The major leap forward that the internet still has to take is to leverage basic existing technology to convert ‘card catalog’ websites into interactie information platforms. This evolution is known as Web 2.0 development.
What I call a ‘card catalog’ is a website that contains mostly tabular data, that requires scrolling alphabetic lists or tables to find information and that has no other means for uploading data than a contact form to suggest updates or additions to the webmaster. Without concrete metrics at hand, I dare to state that most of the online information is still in the ‘card catalog’ stage, collected by people lacking proper tooling to convey the information as a solution to answer a question.
As far as event information is concerned, MapTiming is taking part of the Web 2.0 leap. The card catalog is replaced by a map view with custom filter buttons. The contact form is replaced by a dynamic dialog to add or update information and publish it directly. The alphabetic lists are replaced by custom hashtags. The standalone website is replaced by a shareable and embeddable service.
MapTiming HASH fullfills most of these requirements right now.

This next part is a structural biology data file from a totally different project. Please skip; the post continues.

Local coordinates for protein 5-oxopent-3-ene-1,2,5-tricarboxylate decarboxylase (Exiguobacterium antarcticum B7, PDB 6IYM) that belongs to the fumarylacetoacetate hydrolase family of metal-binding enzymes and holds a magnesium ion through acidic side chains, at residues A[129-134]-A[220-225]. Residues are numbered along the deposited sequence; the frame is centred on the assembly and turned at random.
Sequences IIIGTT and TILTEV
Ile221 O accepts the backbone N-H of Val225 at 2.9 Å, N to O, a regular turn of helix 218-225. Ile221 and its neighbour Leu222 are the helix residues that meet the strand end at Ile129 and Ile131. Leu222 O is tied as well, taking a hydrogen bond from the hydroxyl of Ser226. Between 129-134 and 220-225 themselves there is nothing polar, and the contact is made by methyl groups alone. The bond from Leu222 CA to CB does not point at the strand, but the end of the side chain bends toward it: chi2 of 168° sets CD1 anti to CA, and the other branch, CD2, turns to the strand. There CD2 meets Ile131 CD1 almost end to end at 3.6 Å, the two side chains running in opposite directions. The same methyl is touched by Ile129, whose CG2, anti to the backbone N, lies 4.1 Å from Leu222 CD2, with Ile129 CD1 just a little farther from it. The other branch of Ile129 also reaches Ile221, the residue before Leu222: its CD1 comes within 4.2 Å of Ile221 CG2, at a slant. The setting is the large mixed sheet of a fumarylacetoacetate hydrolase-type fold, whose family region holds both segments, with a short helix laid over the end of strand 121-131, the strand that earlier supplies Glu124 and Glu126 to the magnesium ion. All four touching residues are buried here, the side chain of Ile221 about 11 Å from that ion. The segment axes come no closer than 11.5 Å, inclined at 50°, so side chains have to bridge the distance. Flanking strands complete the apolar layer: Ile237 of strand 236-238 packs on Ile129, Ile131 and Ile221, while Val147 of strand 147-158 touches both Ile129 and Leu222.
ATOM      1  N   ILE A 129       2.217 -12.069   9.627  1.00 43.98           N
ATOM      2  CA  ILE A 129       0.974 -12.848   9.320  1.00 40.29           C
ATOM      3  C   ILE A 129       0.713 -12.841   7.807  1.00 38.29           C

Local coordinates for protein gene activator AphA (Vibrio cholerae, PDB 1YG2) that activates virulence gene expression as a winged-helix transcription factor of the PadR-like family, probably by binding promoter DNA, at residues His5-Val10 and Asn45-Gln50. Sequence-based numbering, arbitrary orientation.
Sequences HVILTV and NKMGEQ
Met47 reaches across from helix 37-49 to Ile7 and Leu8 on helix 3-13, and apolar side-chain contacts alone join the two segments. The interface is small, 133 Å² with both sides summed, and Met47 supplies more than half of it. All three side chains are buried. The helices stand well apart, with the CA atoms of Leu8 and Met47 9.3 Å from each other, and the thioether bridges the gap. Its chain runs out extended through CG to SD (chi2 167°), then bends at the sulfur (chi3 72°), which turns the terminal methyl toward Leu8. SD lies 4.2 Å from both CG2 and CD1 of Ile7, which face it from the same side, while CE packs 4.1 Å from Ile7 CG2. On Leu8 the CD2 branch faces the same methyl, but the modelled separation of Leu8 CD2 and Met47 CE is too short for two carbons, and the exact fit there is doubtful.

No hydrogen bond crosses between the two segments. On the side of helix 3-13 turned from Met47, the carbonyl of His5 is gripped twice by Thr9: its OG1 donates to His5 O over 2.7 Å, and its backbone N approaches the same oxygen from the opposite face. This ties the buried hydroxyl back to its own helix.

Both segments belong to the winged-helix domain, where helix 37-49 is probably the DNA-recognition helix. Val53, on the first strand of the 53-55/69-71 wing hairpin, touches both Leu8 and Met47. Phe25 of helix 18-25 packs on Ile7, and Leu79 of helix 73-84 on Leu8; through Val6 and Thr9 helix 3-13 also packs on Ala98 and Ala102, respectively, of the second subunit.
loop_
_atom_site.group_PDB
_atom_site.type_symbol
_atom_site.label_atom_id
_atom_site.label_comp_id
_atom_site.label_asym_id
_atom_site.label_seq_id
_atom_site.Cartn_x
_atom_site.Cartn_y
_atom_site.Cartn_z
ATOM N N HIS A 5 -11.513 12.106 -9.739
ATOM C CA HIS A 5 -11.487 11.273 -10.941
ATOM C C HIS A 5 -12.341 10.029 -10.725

Eucharistic adoration in Flanders
A while ago I bumped into this site (in Dutch) that collects information about catholic eucharistic adoration events in Flanders. Typically these events are repeated daily, monthly or weekly. This is an ideal use case for MapTiming! I’ve inserted the data into MapTiming HASH with custom hashtag “#aanbidding”, so it is now an interactive tool to answer questions like “where can I join eucharistic adoration in my neighborhood tomorrow?”. This question is easily answered using this URL: “http://hash.maptiming.com/#tomorrow/hash/aanbidding“, which will show you the results instantenously (provided that you’re in Flanders, that is).
For the time being I’ve made a agreement with the original website owner that we’ll keep each other informed about updates, but in principle the people in the local parishes should be able to add or update the data on MapTiming without middle-men.